Stop-Smoking Drug Makes Booze a Turnoff

By Dori F. Zaleznik, MD

Chantix Makes Booze a TurnoffVarenicline (Chantix), a drug that helps some smokers kick the habit could also reduce problem drinking by diminishing the pleasurable effects of alcohol, researchers suggested.

In a randomized, cross-over trial, dysphoric sensations after drinking an alcoholic beverage were greater when preceded by a dose of varenicline (Chantix) than placebo, reported Emma Childs, PhD, of the University of Chicago, and colleagues online inAlcoholism: Clinical and Experimental Research.

Alcohol-induced impairments in a measure of cognitive function also were less severe when participants took varenicline, the researchers indicated.

“This study, combined with previous evidence, suggests that varenicline may reduce alcohol drinking behaviors among light smokers by increasing the negative subjective effects of a low dose of alcohol, thus reducing the likelihood of a drinking episode becoming a binge,” Childs and colleagues concluded.

Full story at Med Page Today

Would you take an anti-booze pill to stay sober?

By Jessica Laurence

Anti-Booze PillIf you’ve ever had a hangover so horrible that you vowed never to get drunk again, help could be on its way in pill form.

Scientists at the University of Adelaide are carrying out tests on a newly-developed drug which could prevent drinkers from getting drunk and wanting to drink more.

In trials, when mice were given enough alcohol to make them show signs of intoxication, the ones taking the medication remained sober.

Full story at AOL

The Global Pain of Alcoholism

By Carole Bennett

alcoholismThrough the blogs I write about addiction and recovery I am fortunate to find many clients from all walks of life, all over the world. I encourage my clients to keep an ongoing journal about how they are feeling, what they are experiencing and how they are coping. Like all of us dealing with life on life’s terms, some weeks are naturally better than others, but living and loving an alcoholic/addict is sometimes a roller-coaster ride by the hour or day.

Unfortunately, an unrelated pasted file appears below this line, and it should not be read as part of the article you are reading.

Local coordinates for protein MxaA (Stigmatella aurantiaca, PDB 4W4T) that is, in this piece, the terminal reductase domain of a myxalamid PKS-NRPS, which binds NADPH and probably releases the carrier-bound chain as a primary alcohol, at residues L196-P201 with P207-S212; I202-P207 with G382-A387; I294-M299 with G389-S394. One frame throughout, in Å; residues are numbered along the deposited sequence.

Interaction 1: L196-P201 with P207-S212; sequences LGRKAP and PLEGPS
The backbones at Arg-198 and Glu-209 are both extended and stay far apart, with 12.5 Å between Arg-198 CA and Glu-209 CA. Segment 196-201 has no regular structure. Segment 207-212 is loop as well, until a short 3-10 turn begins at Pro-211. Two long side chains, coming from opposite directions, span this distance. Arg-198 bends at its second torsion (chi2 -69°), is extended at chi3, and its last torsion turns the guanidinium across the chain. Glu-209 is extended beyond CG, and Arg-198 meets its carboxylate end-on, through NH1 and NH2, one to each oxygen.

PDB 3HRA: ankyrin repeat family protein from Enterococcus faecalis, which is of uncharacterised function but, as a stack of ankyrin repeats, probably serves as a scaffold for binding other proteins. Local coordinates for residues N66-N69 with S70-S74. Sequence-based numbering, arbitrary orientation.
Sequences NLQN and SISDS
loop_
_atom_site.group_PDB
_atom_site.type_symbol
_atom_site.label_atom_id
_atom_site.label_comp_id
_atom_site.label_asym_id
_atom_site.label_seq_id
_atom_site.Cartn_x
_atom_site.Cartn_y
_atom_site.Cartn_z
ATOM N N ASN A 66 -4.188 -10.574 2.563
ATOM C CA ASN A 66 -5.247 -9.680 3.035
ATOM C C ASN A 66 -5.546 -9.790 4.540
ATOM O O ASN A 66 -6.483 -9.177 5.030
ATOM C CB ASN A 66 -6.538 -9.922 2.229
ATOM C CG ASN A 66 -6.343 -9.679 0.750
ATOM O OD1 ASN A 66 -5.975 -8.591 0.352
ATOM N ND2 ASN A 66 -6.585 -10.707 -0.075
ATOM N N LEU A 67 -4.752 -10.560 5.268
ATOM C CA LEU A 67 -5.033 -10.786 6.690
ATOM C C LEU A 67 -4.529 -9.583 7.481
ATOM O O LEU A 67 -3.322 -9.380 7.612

I have been counseling a woman in Monte Carlo for a few months. She was born into royalty and continues to live that lifestyle. With her permission, I have shared her current journal of confusion, anger, pain and suffering regarding her husband’s alcoholic condition. I disclose this for two reasons — it is moving, candid and a heart-rendering interpretation of her life with her loved one, and because this disease knows no boundaries as the family struggles regardless of what their bank account looks like.

In her own words (English is not her first language, so please keep that in mind), I have altered nothing other than the layout for easier reading. Meet a bold, empowered woman living the life of luxury from the outside, but tormented on the inside.

Full story at Huffington Post

Parents need to consider the facts when allowing teens to drink alcohol at home

By Youth Resources

Teen Drinking at HomeWhile relaxing on the beach during a family vacation this past summer, I was reading through a magazine when an article caught my attention both as a youth worker and as a mother.

The article shared the two major differing opinions on the age-old debate of whether parents should let their teenagers drink alcohol at home.

One mother expressed her opinion that she knows her teenager is going to drink alcohol when he is out with his friends anyway so she would rather them drink at her house where she knows they are safe.

Another mother shared her belief that she would not allow her daughter and her friends to drink at their home, because she does not want to send the message that it is OK to drink alcohol while she is under the legal age.

Full story at Courier Press

Booze a Bad Mix With Poor Impulse Control

By Michael Smith


Alcohol and impulsivity can be a toxic mix, researchers reported.

In a long-running, prospective cohort study among people seeking help for alcohol-related problems, those with poor impulse control had an increased risk of dying, according to Daniel Blonigen, PhD, and colleagues at the Palo Alto Veterans Affairs Medical Center in Palo Alto, Calif.

The effect was independent of the risk associated with alcohol use disorders, Blonigen and colleagues reported online in Alcoholism: Clinical and Experimental Research.

Both impulsivity and alcohol use disorders are known to increase the risk of premature death, the researchers noted, and alcohol use increases impulsive behavior. But there has been no research on how poor impulse control affects mortality risk among people who also have problems with alcohol, they added.

Full story at Med Page Today